“Mary, Joseph, Zacharias, Elizabeth, John the Baptist, and then the disciples risked everything for this truth.”

He explains that the culture was one of “power and position,” and for them to set their son up for his humiliation toward a cousin younger than himself and to maintain that position of “second fiddle” even up to their son’s death at the hands of Herod’s daughter and the guards who brought her his head, was cultural suicide. It was a path toward ostracism and living as outcasts in their own home towns!

And for Mary and Joseph, the claim of a supernatural pregnancy, while they were engaged, would have been laughed at and they would have been ostracized in the harshest ways by those in closest relationships with them. Instead the opposite appears to be the case, as Joseph took Mary in, though pregnant without disgracing her publically, as did Elizabeth, her cousin, during the final trimester of her pregnancy, when the outward evidence of her pregnancy was irrefutable. All these point to the veracity of what they believed about the pregnancy – that they believed what Mary had said about God’s hand in all this.

Do you believe it?

Do you believe what we say each Sunday:
We believe in one Lord, Jesus Christ, the only Son of God,
eternally begotten of the Father, God from God, Light from Light,
true God from true God, begotten, not made, of one Being with the Father.
Through him all things were made.
For us and for our salvation he came down from heaven:
by the power of the Holy Spirit he became incarnate from the Virgin Mary, and was made man.

If you believe it what does this mean?

As Larry King said, “it explains all of history!” It means that Jesus is who he said he was, the very Son of God – God With Us, Emmanuel. The Virgin Birth is set as a diamond in the setting of hundreds of prophecies regarding this coming of Messiah. Matthew spends inordinate amounts of ink on making those connections, and that is why you have Joseph’s genealogy and the Joseph dream story up front in Matthew. Those two stories are the ring setting for the story Luke tells us of the details of the birth, the testimony of Mary (which has little real credibility apart from Joseph’s acceptance of her), and the theological ramifications of such a birth.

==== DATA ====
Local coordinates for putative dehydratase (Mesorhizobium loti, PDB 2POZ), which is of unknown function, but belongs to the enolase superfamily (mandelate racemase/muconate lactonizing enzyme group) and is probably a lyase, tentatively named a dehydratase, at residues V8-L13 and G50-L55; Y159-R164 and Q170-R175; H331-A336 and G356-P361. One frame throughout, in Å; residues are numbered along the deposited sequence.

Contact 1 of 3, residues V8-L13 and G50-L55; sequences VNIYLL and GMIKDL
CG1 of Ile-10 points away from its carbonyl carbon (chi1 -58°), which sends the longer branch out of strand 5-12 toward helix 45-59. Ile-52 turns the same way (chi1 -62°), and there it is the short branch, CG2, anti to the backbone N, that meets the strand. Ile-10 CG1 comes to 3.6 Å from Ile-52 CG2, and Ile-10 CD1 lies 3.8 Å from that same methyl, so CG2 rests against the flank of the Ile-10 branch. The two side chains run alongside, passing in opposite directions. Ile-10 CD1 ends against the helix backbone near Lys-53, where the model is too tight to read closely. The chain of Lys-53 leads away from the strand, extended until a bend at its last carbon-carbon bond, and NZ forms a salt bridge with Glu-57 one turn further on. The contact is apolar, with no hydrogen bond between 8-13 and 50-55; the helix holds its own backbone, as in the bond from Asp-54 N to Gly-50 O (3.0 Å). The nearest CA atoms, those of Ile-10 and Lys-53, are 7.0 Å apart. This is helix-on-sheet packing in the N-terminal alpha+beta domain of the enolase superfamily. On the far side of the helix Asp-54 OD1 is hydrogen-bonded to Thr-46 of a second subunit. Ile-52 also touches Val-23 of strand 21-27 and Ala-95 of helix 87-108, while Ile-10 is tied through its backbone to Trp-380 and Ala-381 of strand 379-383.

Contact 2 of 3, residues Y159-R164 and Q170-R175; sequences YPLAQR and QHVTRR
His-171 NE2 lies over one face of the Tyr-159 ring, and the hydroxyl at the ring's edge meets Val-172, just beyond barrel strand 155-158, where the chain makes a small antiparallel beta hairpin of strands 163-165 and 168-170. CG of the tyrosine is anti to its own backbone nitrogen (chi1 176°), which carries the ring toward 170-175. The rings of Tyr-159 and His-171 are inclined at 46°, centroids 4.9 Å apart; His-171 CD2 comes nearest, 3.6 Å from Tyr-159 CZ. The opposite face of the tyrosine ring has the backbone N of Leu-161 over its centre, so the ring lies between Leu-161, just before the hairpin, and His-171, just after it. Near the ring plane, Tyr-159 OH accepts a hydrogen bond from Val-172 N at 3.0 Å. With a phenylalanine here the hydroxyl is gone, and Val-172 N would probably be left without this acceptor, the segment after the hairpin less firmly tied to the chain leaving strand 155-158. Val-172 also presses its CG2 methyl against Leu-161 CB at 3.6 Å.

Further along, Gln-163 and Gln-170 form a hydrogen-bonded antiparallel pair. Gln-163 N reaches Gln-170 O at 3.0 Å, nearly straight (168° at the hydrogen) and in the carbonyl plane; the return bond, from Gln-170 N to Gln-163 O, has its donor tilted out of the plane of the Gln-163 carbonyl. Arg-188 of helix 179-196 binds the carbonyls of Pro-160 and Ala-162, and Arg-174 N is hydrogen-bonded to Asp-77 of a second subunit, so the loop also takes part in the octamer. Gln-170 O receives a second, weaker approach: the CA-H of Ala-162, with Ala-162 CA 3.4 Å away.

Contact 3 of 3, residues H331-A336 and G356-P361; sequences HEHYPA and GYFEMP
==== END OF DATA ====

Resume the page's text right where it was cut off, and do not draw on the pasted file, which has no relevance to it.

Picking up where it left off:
Valerie is working today, but she related to me her astonishment this past week at a discovery she made at her work. She works with two muslim women, who celebrate Christmas. Seems like a contradiction, right? But no! It seems that one other religion in the world holds to Jesus’ Virgin Birth: Islam!!

In the Koran (Surah 19:19ff) Jesus, it asserts, was “born of a virgin.” Yet Islam denies the divinity of Jesus, maintaining that he was the last great prophet, before Mohammed. The Koran was written 600 years after Jesus birth, yet affirms this birth story as true, but does not make the connection to Jesus origin then, in God. Just as for many in our modern culture, the connection between the virgin birth and divinity of Jesus is lost. But it is one of the features of this story that is unique among world religions: Buddha, Krishna, Mohammed, all born of natural means and died natural deaths.

Jesus stands alone here, and is the unique witness of God’s power and love for humankind the ssssssssssworld over. From the beginning, “communion and the power to give life existed in God himself. God, who is Father, Son and Spirit is in fact, Being-in-relationship. In Christ, the Word became flesh. God created flesh in the act of the creation of man and woman but God was not bound by our requirements of consummation in begetting His One and Only, Unique Son, through whom He was “reconciling the world to himelf.”

In the beginning was the Word, and the Word was with God and the Word was God. He was in the world, and the world came into being through him; yet the world did not know him. He came to what was his own, and his own people did not accept him. But to all who received him, who believed in his name, he gave power to become children of God, who were born, not of blood or of the will of the flesh or of the will of man, but of God. And the Word became flesh and lived among us, and we have seen his glory, the glory as of a father's only son, full of grace and truth.

You see, to be born of God, we must follow the way of Jesus, the Virgin Born One, who was born, "not of blood, or of the will of the flesh or of the will of man, but of God." It is thus, just as Jesus was, that we are given the power and right to become children of God.

So let us hold fast the hope that we profess and believe and receive Him, once again,
In the stable that is our heart, as he is born in us this day.

Amen.